The devious tactic of purchasing followers and likes to boost clout is nothing novel for influencers, but emerging technologies are identifying ways to help brands sniff out fraudulent behavior.
After Unilever CMO Keith Weed announced last week that the company will be taking measures to avoid working with influencers with fake followers, retailers are taking note to do the same. According to influencer marketing software company InfluencerDB, an estimated 25 percent of sponsored posts on Instagram are shared by influencers using illicit audience-growth tactics, ultimately costing brand partners a collective $500 million per year in marketing resources used for access to fake followers.
InfluencerDB CEO Robert Levenhagen said influencers now have an array of black-market services at their fingertips, including a number of websites run by hackers that can quickly manufacture fake accounts across social media platforms. These fake followers can be purchased in bulk, and cost anywhere from $5 to $50 for 1,000 followers on a platform like Instagram, depending on the quality of the accounts. The more realistic they appear, as opposed to an obvious bot account, the more it costs, and the trickier it is to spot. Instagram now appears to be following in the footsteps of Twitter and Facebook, which over the years have become overrun with bots. According to an expansive New York Times report in January, an estimated 48 million Twitter accounts, or 15 percent of total users, are simulated bots, while Facebook reported that 60 million of its users are automated accounts.
Though influencers aren’t the only ones partaking in the practice — as early as 2013 brands like Louis Vuitton and Pepsi were accused of purchasing followers on Twitter to boost search-engine optimization — there has been a recent trend of bloggers using the move to dupe brands. Retailers have been particularly vulnerable to this trickery as they struggle to understand how to best use influencers to their advantage. While in the past brands clamored for a coveted product placement by a Kardashian on Instagram, the game has shifted now that microinfluencers with 30,000 followers or less are delivering higher engagement levels.
In response, Levenhagen’s company has developed technology that helps brands such as H&M, Daniel Wellington and Mercedes-Benz identify suspicious follower fluctuations on Instagram, while also sharing educational content like blog posts that include tips to spot fraudulent behavior. Meanwhile, similar programs are cropping up to help companies identify fakes on Instagram like FollowerCheck, Auditor for Instagram and FakeCheck, as well as on Twitter such as Twitter Audit.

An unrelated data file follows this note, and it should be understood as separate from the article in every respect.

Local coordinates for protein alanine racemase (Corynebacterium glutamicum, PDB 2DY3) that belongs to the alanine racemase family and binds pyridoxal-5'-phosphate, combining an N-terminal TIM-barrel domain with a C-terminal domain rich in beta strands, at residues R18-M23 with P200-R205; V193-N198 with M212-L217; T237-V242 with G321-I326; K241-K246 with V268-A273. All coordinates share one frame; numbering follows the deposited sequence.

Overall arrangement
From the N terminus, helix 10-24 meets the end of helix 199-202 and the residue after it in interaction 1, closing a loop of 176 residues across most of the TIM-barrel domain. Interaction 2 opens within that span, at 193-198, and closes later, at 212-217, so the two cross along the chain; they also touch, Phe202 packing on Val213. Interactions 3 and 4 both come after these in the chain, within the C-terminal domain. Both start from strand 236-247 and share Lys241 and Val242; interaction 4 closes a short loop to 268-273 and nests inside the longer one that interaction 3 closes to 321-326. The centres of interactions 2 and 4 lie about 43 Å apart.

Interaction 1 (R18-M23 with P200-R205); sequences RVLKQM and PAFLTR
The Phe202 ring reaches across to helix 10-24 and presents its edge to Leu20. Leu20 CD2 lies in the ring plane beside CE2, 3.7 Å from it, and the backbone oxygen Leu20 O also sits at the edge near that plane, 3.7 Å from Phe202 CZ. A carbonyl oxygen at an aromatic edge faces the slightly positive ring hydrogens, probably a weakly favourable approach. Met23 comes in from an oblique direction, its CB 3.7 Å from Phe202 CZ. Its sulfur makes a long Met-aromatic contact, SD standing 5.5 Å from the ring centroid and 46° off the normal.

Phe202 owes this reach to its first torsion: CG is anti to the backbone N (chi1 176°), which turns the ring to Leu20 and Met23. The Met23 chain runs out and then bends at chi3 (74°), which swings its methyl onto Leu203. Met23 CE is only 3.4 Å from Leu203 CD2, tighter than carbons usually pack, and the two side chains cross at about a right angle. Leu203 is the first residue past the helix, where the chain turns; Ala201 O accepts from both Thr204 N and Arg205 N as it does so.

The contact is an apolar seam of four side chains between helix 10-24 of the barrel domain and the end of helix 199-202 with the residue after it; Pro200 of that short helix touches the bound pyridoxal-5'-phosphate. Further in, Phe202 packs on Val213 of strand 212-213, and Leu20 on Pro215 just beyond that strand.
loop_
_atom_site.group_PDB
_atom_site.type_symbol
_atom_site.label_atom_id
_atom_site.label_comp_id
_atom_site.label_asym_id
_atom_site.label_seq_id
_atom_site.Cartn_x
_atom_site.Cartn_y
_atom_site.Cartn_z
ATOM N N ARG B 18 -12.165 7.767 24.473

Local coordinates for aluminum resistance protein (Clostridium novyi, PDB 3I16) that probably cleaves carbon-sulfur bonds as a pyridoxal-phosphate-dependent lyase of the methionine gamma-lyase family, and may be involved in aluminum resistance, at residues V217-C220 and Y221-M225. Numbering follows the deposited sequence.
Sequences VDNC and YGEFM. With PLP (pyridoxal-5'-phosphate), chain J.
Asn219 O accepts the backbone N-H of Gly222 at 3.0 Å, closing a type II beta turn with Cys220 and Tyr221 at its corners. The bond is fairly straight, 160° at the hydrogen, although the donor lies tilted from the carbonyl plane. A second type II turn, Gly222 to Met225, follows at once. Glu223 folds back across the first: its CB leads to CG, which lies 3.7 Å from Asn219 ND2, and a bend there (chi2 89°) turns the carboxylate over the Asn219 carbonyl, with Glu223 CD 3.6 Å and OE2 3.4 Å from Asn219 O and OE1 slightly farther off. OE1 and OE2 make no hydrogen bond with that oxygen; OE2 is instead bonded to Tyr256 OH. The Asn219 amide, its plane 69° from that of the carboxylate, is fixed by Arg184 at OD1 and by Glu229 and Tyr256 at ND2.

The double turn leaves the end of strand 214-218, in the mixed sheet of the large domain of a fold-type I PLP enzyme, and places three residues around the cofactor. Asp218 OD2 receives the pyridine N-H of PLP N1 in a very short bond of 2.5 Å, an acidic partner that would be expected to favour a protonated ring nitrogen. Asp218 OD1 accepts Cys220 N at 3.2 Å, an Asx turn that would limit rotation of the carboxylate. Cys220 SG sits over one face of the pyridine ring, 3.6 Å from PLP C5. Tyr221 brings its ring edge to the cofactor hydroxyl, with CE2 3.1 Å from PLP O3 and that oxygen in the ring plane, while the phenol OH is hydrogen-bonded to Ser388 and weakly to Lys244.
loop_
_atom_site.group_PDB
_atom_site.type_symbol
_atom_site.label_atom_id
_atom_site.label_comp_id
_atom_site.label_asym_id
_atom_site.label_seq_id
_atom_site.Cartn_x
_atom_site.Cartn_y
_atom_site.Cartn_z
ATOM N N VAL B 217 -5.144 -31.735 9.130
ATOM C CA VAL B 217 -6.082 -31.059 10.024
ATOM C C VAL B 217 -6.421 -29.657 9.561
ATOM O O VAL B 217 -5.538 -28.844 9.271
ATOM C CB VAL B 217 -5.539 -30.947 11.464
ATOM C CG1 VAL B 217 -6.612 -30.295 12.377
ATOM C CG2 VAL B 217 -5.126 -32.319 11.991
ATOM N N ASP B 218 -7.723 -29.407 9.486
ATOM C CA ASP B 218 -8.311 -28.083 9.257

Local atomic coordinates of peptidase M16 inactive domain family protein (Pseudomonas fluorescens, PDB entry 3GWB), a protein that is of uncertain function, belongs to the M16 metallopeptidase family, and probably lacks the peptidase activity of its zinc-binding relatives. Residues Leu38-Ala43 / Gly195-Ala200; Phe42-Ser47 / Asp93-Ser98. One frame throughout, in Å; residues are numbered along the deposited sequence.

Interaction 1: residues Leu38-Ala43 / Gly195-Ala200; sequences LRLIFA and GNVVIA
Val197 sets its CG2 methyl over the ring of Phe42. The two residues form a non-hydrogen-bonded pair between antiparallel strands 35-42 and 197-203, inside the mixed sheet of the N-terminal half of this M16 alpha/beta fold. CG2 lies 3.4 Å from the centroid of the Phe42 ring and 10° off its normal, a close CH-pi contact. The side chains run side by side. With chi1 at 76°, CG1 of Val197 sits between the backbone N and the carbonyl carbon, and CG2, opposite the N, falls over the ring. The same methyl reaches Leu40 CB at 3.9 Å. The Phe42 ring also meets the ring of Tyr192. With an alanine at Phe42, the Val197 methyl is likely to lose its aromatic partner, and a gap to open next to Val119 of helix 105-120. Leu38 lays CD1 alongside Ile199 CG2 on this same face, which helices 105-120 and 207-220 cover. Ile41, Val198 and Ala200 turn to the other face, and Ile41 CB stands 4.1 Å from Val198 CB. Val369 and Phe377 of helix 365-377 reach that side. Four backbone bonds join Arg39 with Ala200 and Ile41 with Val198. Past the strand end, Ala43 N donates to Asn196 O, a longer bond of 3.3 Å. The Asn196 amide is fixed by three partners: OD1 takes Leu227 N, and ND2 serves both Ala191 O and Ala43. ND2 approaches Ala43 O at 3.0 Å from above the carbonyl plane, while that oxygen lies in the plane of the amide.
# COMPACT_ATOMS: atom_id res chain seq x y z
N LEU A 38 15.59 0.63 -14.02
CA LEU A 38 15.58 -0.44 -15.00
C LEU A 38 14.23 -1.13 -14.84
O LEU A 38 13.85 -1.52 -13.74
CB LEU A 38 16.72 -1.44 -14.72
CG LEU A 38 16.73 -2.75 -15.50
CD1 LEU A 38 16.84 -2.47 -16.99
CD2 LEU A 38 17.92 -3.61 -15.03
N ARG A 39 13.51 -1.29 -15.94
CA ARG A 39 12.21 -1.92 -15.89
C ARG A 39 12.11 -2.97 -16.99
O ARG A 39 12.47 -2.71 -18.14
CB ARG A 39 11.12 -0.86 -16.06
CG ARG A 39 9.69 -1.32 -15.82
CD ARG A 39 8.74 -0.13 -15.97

“There’s a whole industry that exists around faking things on the internet,” Levenhagen said. “Whenever there’s a platform gaining momentum, people want to look more successful on it than they are. This started with Facebook, when people were buying likes and friends, and then went to Instagram.”
As a result, Levenhagen and his team started tracking follower counts for prominent influencers in a variety of industries and taking note of questionable upticks. One recent example is influencer Natalie Lim Suarez, the model behind the blog Natalie Off Duty, who was flagged for racking up nearly 15,000 followers between June 10 and June 11, a significantly higher rate from her average daily increase. Ultimately, the service is intended to help fashion and beauty brands that have partnered with her in the past — including Amazon Fashion, Olay, Longchamp, Michael Kors and Bloomingdale’s — make informed business choices.
A recent sponsored post shared by Natalie Lim Suarez, who InfluencerDB suspects is purchasing followers
Levenhagen said one of the biggest pitfalls among brands and marketing agencies is they aren’t doing thorough vetting before forging influencer relationships, exacerbated by the lack of stringent oversight from social media platforms to control the behavior. Though the Federal Trade Commission has cracked down on influencers for failing to disclose sponsored content, monitoring the market for fake followers has proven to be more of a challenge. This is in part because the buying and selling of accounts is tricky to trace and usually done using wire transfers or anonymous PayPal accounts.
Ultimately, it comes down to the brands to be more vigilant, Levenhagen said, since the social platforms have done relatively little to combat fake followers. Though Facebook rolled out a tool that uses IP addresses and signals to flag potentially fake pages and Twitter announced a new API earlier this year that could better curb bot accounts, Instagram has continued to struggle to manage the onslaught of fake accounts. In 2017, it began challenging third-party services that sell followers and was successful in shutting down Instagress; however, several underground services remain.
Still, Levenhagen said there are several easy tricks that brand marketers can employ, such as analyzing video views on Instagram posts. If the views on an influencer post are significantly lower than the total number of followers — for example, if someone with 500,000 followers only has 10,000 views — something might be amiss.
“Some of these providers are very stupid in their approach, and it’s easy to find the fake accounts if you know what to look for,” he said.